Posted: 9 November 2006 in FSC, FSC-watch

Earlier this week I was involved in launching a new website: FSC-watch.org. The website documents the problems with the FSC system and hopes to generate an open discussion of these problems. Perhaps not surprisingly, it’s generated a steady flow of emails. Most controversial seems to be the reference to the letter sent to FSC and signed by 75 organisations. The letter is a “closed” letter – which some people seem to think means that we can’t even talk about it.

They are saying we can challenge FSC, but only in private. This is precisely why I wanted to be involved in FSC-watch.org. There has been much criticism of FSC behind closed doors, but FSC has done little or nothing to address the criticisms. It’s about time the criticisms became public.


November 6th 2006. FOR IMMEDIATE RELEASE

New internet platform challenges the Forest Stewardship Council

A new website launched today – www.fsc-watch.org – raises urgent questions about the world’s most widely adopted timber certification scheme, the Forest Stewardship Council. The site contains information on a number of certificates issued by the FSC where areas of forest are being badly managed or destroyed, or where other important wildlife habitats, such as wetlands, are also being damaged. While these examples may or may not be typical of all FSC-certified operations, they demonstrate that something is seriously wrong with the FSC’s certification system.

Amongst the examples of highly questionable FSC certificates are:

– a logging company in Cameroon had been documented by Greenpeace as being involved in illegal rainforest logging shortly before it was certified by the FSC;

– in Ireland, the national forestry company, Coillte, has been certified by the FSC despite protests by local environmental groups that the company has been responsible for major environmental damage, including the destruction of wildlife habitats and pesticide poisoning.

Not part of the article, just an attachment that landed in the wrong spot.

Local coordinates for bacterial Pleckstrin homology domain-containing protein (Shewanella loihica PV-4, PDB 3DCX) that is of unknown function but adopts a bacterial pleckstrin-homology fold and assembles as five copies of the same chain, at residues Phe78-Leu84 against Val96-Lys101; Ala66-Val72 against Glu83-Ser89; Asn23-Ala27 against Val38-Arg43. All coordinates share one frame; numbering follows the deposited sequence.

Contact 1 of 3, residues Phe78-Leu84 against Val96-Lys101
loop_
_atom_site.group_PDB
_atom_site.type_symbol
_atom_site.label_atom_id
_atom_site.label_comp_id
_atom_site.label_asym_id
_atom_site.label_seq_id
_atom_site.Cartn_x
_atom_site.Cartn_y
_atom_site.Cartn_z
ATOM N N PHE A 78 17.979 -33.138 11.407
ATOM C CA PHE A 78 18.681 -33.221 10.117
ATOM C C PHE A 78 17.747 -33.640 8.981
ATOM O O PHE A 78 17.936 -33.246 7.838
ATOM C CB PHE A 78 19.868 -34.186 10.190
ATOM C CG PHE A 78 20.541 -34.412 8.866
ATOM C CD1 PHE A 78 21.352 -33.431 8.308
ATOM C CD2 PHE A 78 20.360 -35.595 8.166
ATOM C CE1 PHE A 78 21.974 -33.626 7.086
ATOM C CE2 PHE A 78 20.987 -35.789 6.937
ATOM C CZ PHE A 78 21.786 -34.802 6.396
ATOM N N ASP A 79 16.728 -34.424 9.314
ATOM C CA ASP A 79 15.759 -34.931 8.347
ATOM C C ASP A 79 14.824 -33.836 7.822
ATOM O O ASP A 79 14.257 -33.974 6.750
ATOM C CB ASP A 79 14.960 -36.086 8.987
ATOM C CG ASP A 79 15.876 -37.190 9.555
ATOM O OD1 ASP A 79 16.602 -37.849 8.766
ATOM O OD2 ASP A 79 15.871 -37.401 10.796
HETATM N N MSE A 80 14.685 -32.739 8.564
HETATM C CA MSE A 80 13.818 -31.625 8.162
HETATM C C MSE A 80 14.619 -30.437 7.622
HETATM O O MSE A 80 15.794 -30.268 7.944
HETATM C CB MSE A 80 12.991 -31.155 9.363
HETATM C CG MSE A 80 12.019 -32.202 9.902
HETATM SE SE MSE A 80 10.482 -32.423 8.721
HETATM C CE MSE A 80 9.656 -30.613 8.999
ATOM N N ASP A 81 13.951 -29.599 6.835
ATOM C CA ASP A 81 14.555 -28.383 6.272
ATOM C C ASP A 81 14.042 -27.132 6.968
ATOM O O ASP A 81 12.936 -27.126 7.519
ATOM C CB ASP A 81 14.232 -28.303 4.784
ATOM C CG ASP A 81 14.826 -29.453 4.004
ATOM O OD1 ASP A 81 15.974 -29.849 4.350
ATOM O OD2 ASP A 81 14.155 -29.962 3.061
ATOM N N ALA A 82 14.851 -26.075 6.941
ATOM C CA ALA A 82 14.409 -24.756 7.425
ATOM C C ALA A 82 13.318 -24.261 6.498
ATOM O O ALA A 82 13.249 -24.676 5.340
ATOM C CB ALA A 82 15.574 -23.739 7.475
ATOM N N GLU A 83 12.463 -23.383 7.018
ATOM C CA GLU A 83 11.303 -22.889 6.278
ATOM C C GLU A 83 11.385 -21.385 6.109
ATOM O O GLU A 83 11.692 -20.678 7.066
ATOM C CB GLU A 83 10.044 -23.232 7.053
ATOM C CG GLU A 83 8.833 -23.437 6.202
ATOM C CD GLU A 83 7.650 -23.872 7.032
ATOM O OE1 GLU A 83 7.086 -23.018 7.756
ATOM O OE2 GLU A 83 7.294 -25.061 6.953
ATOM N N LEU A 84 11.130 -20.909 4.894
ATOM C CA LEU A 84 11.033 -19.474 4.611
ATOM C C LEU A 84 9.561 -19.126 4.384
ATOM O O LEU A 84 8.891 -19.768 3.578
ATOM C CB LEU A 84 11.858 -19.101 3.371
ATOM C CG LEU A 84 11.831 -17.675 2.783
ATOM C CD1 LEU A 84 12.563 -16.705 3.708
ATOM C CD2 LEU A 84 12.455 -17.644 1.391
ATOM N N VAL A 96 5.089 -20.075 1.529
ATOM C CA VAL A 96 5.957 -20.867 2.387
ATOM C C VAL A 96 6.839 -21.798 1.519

– a Panamanian forestry company certified by the FSC has been revealed to have been a major financial scam, with links to the Mafia.

– an FSC-certified logging operation in the forests of Laos has been found to be operating in breach of both FSC standards and the Lao forestry law.

– in Uruguay, FSC-certified monoculture tree plantations have led to wetlands and farmers’ wells drying out. Work in the plantations is dangerous and working conditions are dreadful.

The launch of the site follows shortly after 75 environmental and human rights organisations world-wide, including WWF and Greenpeace, wrote to the Forest Stewardship Council expressing concern about the FSC’s inability to ensure ‘quality control’ over its certificates, and calling for urgent reforms.

The coordinators of FSC-watch said: “The Forest Stewardship Council system is in serious disarray. The FSC and its supporters have failed to reveal the extent of the problems, or to take control of them, and have continued to promote the myth that the FSC is a reliable means of certifying environmentally and socially acceptable forestry operations. The public are being misled into believing that they can buy FSC-labelled products with a clear conscience.”

FSC-watch.org shows that there are many major flaws in the FSC system that urgently need addressing, and provides an open forum to discuss these problems.


For further information contact FSC-watch.org


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